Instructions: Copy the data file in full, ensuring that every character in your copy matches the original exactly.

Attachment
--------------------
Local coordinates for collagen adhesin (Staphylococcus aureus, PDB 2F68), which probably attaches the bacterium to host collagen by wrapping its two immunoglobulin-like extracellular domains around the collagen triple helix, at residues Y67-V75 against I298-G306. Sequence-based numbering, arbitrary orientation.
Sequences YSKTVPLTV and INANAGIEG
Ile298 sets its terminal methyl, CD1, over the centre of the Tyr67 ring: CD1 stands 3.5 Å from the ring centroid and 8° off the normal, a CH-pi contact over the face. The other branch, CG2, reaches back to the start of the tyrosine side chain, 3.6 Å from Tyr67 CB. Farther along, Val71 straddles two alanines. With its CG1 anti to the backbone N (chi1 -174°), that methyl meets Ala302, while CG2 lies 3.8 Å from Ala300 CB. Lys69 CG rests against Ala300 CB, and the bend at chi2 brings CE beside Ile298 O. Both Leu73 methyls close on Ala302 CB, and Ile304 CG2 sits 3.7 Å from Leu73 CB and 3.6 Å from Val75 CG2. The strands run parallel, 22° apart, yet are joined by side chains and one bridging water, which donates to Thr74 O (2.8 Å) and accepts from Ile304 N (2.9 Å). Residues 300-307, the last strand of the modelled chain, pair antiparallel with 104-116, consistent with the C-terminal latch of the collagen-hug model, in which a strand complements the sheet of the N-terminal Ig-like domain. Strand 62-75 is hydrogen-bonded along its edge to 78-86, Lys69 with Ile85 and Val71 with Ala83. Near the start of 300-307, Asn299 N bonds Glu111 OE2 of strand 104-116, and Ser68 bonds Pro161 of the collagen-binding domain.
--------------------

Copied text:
Local coordinates for collagen adhesin (Staphylococcus aureus, PDB 2F68), which probably attaches the bacterium to host collagen by wrapping its two immunoglobulin-like extracellular domains around the collagen triple helix, at residues Y67-V75 against I298-G306. Sequence-based numbering, arbitrary orientation.
Sequences YSKTVPLTV and INANAGIEG
Ile298 sets its terminal methyl, CD1, over the centre of the Tyr67 ring: CD1 stands 3.5 Å from the ring centroid and 8° off the normal, a CH-pi contact over the face. The other branch, CG2, reaches back to the start of the tyrosine side chain, 3.6 Å from Tyr67 CB. Farther along, Val71 straddles two alanines. With its CG1 anti to the backbone N (chi1 -174°), that methyl meets Ala302, while CG2 lies 3.8 Å from Ala300 CB. Lys69 CG rests against Ala300 CB, and the bend at chi2 brings CE beside Ile298 O. Both Leu73 methyls close on Ala302 CB, and Ile304 CG2 sits 3.7 Å from Leu73 CB and 3.6 Å from Val75 CG2. The strands run parallel, 22° apart, yet are joined by side chains and one bridging water, which donates to Thr74 O (2.8 Å) and accepts from Ile304 N (2.9 Å). Residues 300-307, the last strand of the modelled chain, pair antiparallel with 104-116, consistent with the C-terminal latch of the collagen-hug model, in which a strand complements the sheet of the N-terminal Ig-like domain. Strand 62-75 is hydrogen-bonded along its edge to 78-86, Lys69 with Ile85 and Val71 with Ala83. Near the start of 300-307, Asn299 N bonds Glu111 OE2 of strand 104-116, and Ser68 bonds Pro161 of the collagen-binding domain.